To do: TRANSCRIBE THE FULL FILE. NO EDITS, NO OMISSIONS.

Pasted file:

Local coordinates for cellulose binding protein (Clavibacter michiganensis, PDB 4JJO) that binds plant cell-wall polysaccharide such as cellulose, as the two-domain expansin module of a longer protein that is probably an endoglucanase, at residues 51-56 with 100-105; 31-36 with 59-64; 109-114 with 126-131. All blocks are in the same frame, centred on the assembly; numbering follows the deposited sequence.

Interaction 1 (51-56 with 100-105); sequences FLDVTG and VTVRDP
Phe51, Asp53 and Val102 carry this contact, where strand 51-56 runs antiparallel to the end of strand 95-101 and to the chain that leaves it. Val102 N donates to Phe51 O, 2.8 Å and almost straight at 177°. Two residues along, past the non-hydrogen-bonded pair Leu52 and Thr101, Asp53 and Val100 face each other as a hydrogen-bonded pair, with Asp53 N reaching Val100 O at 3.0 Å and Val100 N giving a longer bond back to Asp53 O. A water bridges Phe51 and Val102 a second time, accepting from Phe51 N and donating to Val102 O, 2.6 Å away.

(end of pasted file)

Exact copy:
Local coordinates for cellulose binding protein (Clavibacter michiganensis, PDB 4JJO) that binds plant cell-wall polysaccharide such as cellulose, as the two-domain expansin module of a longer protein that is probably an endoglucanase, at residues 51-56 with 100-105; 31-36 with 59-64; 109-114 with 126-131. All blocks are in the same frame, centred on the assembly; numbering follows the deposited sequence.

Interaction 1 (51-56 with 100-105); sequences FLDVTG and VTVRDP
Phe51, Asp53 and Val102 carry this contact, where strand 51-56 runs antiparallel to the end of strand 95-101 and to the chain that leaves it. Val102 N donates to Phe51 O, 2.8 Å and almost straight at 177°. Two residues along, past the non-hydrogen-bonded pair Leu52 and Thr101, Asp53 and Val100 face each other as a hydrogen-bonded pair, with Asp53 N reaching Val100 O at 3.0 Å and Val100 N giving a longer bond back to Asp53 O. A water bridges Phe51 and Val102 a second time, accepting from Phe51 N and donating to Val102 O, 2.6 Å away.